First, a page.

Feeds:
Posts
Comments

Posts Tagged ‘Carol’s Reviews’

Guilty Pleasures.jpg

(Guilty #1)

Genre: Historical Romance (Late Regency – 1830)

Book Blurb (Amazon):

One of Daphne Wade’s guilty pleasures is to watch the Duke of Tremore as he works, shirtless, on the excavation site of his ducal estate. Anthony Courtland is by far the most exciting and handsome man she has ever known, and she dreams of one day being able to speak with him without getting tongue tied.

Anthony, meanwhile, only sees Daphne as a hard worker on his excavation team. He considers her a plain young lady and says so in a careless remark to a friend, unaware that Daphne is outside the library door, her heart shattering to pieces. So Daphne decides she will not be so silly any longer. She begins to be tutored in the social graces, forcing Anthony to see the beauty who has been right in front of his eyes.

Kindle Publication: 8th July 2008 

♥♥♥♥♥♥

This book had the honour of being the recipient of the Romantic Times Award for Best European Historical Romance of 2004. It was also the first book I read by Laura Lee Guhrke and it established her as a firm favourite of mine and, over the years, I have read and loved many of her books.

I adore Daphne because it is easier to relate to someone who is plain, wears spectacles and, by the standards of the time, is firmly on the shelf at the age of twenty-four. She had an unconventional upbringing, having lived and worked abroad all her life assisting her father Sir Henry Wade, one of the foremost Roman antiquarians in the world, on his excavations. After her father dies suddenly, she is left all alone, unwanted by her mother’s family in England, and virtually penniless. Her decision to travel to England and take her father’s place shows real courage and I also love her response when Anthony questions her suitability for the position.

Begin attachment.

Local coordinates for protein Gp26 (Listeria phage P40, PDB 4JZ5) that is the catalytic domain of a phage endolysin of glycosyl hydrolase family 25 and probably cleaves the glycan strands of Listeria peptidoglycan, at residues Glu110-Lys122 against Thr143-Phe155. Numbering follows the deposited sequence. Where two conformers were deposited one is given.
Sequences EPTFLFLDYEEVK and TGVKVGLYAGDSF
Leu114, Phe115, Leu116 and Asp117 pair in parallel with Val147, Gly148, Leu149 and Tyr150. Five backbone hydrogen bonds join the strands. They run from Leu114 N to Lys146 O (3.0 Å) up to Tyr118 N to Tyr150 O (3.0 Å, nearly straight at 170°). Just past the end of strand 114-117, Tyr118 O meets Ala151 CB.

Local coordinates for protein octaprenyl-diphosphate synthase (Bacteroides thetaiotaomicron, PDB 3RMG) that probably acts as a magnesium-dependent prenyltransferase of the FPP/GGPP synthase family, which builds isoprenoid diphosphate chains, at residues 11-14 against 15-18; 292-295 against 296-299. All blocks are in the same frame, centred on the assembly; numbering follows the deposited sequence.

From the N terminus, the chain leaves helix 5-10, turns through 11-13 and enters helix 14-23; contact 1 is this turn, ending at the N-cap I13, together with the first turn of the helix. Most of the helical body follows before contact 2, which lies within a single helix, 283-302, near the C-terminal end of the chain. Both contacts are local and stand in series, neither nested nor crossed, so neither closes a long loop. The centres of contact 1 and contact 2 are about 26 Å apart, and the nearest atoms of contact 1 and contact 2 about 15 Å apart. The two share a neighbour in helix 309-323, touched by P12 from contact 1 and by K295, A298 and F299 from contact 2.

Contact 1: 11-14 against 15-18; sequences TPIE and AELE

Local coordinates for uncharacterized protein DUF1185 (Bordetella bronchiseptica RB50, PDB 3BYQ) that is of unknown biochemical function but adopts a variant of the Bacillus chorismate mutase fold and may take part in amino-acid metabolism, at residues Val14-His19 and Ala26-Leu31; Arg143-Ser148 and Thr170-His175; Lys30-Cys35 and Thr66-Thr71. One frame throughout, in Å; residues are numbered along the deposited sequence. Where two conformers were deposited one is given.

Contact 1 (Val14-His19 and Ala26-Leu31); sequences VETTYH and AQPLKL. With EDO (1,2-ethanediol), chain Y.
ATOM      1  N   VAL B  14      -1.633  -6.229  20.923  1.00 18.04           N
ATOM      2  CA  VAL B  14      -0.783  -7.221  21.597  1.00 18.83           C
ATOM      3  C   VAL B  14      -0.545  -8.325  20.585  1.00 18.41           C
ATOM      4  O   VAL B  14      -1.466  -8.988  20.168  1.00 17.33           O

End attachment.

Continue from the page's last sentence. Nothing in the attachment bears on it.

“I am the daughter of Sir Henry Wade, and he was the best. I was trained by him, and now that he is gone, there is no one more qualified for this post than I. “

Anthony is arrogant inconsiderate, selfish and, in typical ducal fashion, expects to be obeyed without question, and whenever he wants anything particularly difficult or unreasonable done, he can be persuasively charming. His cynical attitude to love and marriage does not sit well with his sister, Viola, but Anthony is adamant that he intends to marry someone who will make no emotional demands on him

I did admire him for the sympathetic way he treats his estate workers who are unable to pay their rent, and for his determination that the museum should be for everyone, not just the wealthy.

It wasn’t hard to believe that a quiet, shy young woman like Daphne, who had spent all her life around excavations, without any social interactions, would develop an infatuation for someone like Anthony. I really felt her heartbreak when she hears his derogatory comments, but I admired the way she refuses to wallow in self-pity. She has always tried to please other people, first her father and then Anthony, but now she is determined to decide her own future and enjoy life, with encouragement from Anthony’s sister, Viola, who has offered to introduce Daphne into society.